HEROIN

Origin
Heroin, or diacetylmorphine (INN), also known as diamorphine (BAN), is a semi-synthetic opioid drug synthesized from morphine, a derivative of the opium poppy.
As with other opioids, heroin is used as both a pain-killer and a recreational drug and has an extremely high potential for abuse.
Frequent and regular administration is associated with tolerance, moderate physical dependence, and severe psychological dependence which usually develops into addiction.
Internationally, heroin is controlled under Schedules I and IV of the Single Convention on Narcotic Drugs.
Diacetylmorphine is used as a recreational drug for the profound relaxation and intense euphoria it produces, although the latter effect diminishes with increased tolerance.


Appearance
Heroin is usually sold as a powder; colour ranges from white, off-white, yellowish, to reddish brown, the most prevalent type now on the market.


Street Names
Lady, white girl, horse, black tar, brown sugar, smack, goods, H, junk, Harry


Routes of administration
One of the most common methods of illicit heroin use is via intravenous injection (colloquially termed "shooting up").
Heroin base (commonly found in the UK and Europe), when prepared for injection will only dissolve in water when mixed with an acid (most commonly citric acid powder or lemon juice) and heated.
Heroin in the US is most commonly its hydrochloride salt, requiring just water to dissolve.

Users tend to initially inject in the easily accessible veins in the arm, but as these veins collapse over time through damage caused by the acid, the user will often resort to injecting in other veins
Recreational users may also administer the drug through means of snorting, or smoking by inhaling its vapours when heated; either with tobacco in a rolled cigarette or by heating the drug on aluminium foil from underneath. When heated the heroin powder changes to a thick liquid, similar in consistency to molten wax, and it will run across the foil giving off smoke which the user inhales through a tube, usually made from foil also so that any heroin that collects on the inside of the tube can be smoked afterward. The user follows the "blob" of heroin with the intention of inhaling, through the tube, as much of the smoke as possible - i.e. "chasing the dragon."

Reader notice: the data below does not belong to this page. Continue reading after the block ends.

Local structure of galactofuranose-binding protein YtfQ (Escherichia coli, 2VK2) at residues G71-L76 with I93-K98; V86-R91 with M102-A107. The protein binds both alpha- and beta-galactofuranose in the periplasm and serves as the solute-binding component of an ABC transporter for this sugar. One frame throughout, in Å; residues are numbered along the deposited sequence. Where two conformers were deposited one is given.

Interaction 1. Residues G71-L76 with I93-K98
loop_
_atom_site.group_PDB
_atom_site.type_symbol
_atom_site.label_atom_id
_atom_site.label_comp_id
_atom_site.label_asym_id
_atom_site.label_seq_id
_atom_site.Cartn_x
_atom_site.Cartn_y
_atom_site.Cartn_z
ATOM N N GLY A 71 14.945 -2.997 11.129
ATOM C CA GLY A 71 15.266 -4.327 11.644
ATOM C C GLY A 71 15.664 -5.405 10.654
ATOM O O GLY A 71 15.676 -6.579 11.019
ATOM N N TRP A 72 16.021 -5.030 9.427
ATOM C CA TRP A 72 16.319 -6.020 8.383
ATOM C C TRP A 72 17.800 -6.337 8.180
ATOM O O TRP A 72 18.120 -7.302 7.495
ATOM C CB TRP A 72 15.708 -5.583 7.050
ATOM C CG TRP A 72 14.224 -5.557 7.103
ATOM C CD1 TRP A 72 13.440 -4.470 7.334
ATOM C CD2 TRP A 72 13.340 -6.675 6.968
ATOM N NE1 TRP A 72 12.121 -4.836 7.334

Effects
The onset of diacetylmorphine's effects depends upon the route of administration.
Orally, since diacetylmorphine is completely metabolized in vivo to morphine before crossing the blood-brain barrier the effects are the same as with oral morphine.
Snorting results in an onset within 3 to 5 minutes;
smoking results in an almost immediate effect that builds in intensity;
intravenous injection induces a rush and euphoria usually taking effect within 30 seconds;
intramuscular and subcutaneous injection take effect within 3 to 5 minutes.
The diacetylmorphine dose used for recreational purposes depends strongly on the frequency of use. A first-time user typically ingests between 5 and 20 mg of diacetylmorphine, but an individual who is heavily dependent on the drug may require several hundred mg per day.

Physical Effects
Central nervous system:
Drowsiness
Disorientation
Delirium
Neurological:
Analgesia
Tolerance
Addiction (Physical Dependence)


Psychological:
Addiction (Psychological Dependence)
Anxiolysis
Confusion
Euphoria
Somnolence


Cardiovascular & Respiratory:
Bradycardia
Hypotension
Hypoventilation
Shallow breathing
Respiratory depression
Gastrointestinal:
Nausea
Vomiting (protracted)
Constipation
Dyspepsia
Musculoskeletal:
Analgesia
Ataxia
Muscle spasticity


Skin:
Itching
Flushing/Rash
Miscellaneous:
Dry mouth (Xerostomia)
Miosis, or pupil constriction ("pinpoint pupils")

Withdrawal Effects
The withdrawal syndrome from heroin may begin within 6 to 24 hours of discontinuation of the drug; however, this time frame can fluctuate with the degree of tolerance as well as the amount of the last consumed dose.
Symptoms may include: sweating, malaise, anxiety, depression, priapism, extra sensitivity of the genitals in females, general feeling of heaviness, cramp-like pains in the limbs, excessive yawning or sneezing, tears, rhinorrhea, sleep difficulties (insomnia), cold sweats, chills, severe muscle and bone aches; nausea and vomiting, diarrhea, cramps, and fever.


Overdose
Large doses of heroin can cause fatal respiratory depression, and the drug has been used for suicide or as a murder weapon.

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Drug Types

Amphetamine   Opium   CAT
   
         
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Hashish   Heroin   Marijuana